One of the first documented pediatric patients with adult respiratory
distress syndrome who had macrolide-resistant pneumonia holds some important
lessons for clinicians, according to results of a study published online
Yu-Chia Hsieh, MD, PhD, of the department of pediatrics, Chang
Gung Children’s Hospital in Taoyuan, Taiwan, and colleagues said the
patient — a 6-year-old girl — developed the symptoms around the same
time as her 7-year-old brother. Both children had cough and rhinorrhea, and
chest radiography taken at the time of hospital admission revealed opacity on
the children’s lobes, as well as prolonged fever.
The researchers said macrolide-resistant Mycoplasma pneumoniae
has been on the rise in Japan, China and some European countries in recent
years, making effective antimicrobial treatment a paramount consideration,
“In the siblings, high fever persisted and clinical deterioration
developed, even after macrolide therapy. We observed that clinical conditions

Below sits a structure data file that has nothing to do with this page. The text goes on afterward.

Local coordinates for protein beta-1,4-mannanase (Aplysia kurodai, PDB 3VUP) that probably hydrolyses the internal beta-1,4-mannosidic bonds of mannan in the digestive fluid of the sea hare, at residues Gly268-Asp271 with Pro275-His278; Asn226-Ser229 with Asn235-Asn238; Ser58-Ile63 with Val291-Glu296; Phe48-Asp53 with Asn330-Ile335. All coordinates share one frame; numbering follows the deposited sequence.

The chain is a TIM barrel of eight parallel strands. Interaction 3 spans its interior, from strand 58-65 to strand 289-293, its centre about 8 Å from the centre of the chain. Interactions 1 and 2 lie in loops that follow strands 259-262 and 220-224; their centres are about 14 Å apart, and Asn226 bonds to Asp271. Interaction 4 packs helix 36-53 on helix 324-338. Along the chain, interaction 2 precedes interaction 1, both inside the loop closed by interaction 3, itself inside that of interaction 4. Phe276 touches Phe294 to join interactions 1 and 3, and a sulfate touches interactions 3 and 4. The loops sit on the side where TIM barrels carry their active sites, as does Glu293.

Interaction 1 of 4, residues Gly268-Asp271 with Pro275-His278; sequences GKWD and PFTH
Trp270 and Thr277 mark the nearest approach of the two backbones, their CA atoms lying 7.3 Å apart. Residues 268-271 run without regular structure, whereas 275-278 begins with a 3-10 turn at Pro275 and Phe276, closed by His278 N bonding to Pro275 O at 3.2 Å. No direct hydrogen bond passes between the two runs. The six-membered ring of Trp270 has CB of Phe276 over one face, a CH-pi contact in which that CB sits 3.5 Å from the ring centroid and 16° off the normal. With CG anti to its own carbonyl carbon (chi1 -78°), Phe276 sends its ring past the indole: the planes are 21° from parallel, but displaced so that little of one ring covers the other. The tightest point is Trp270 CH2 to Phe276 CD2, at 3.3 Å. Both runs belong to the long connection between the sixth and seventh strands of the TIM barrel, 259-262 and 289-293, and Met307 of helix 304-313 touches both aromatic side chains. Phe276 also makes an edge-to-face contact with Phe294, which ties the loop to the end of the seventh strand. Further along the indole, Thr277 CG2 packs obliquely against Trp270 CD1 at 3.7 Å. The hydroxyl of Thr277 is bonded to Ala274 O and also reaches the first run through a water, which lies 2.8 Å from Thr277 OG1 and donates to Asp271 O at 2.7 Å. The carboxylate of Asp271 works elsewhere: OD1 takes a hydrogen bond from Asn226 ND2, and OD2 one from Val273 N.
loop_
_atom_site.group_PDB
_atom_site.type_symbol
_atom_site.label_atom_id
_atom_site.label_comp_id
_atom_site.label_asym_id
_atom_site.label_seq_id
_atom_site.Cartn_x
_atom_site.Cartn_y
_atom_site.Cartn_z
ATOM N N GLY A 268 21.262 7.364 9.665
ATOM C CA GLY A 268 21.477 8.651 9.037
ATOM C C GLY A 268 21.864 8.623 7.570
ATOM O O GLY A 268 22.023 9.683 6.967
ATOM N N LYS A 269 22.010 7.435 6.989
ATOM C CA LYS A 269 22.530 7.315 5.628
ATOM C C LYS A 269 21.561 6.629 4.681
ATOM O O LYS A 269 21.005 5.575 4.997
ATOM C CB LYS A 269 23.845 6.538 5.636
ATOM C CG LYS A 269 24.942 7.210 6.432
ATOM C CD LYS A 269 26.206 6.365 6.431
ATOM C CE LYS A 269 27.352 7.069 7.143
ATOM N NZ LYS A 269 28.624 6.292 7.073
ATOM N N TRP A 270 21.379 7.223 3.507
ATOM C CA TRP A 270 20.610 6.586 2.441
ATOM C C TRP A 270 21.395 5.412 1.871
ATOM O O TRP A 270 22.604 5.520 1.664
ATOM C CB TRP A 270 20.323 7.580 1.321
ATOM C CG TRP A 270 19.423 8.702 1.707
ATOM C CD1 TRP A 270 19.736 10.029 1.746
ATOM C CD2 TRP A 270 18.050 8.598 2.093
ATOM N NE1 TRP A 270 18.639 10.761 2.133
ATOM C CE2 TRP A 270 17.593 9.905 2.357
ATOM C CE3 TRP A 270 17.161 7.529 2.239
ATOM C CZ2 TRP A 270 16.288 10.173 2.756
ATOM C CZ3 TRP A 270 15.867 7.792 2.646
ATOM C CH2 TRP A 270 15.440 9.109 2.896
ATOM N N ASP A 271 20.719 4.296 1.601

in the two cases improved after
doxycycline treatment,” the researchers wrote in
They said there were several limitations of the data, including that
they could not completely exclude concomitant infection in the siblings and
that no extensive immunologic workup was done for the siblings to study whether
there was host-related factors that could explain their disease severity.
Regardless, the researchers concluded, “Our cases warrant more
studies on the prevalence of macrolide-resistant M. pneumoniae and to
evaluate the optimal treatment in severe cases of macrolide-resistant M.
Disclosure: The researchers report no relevant financial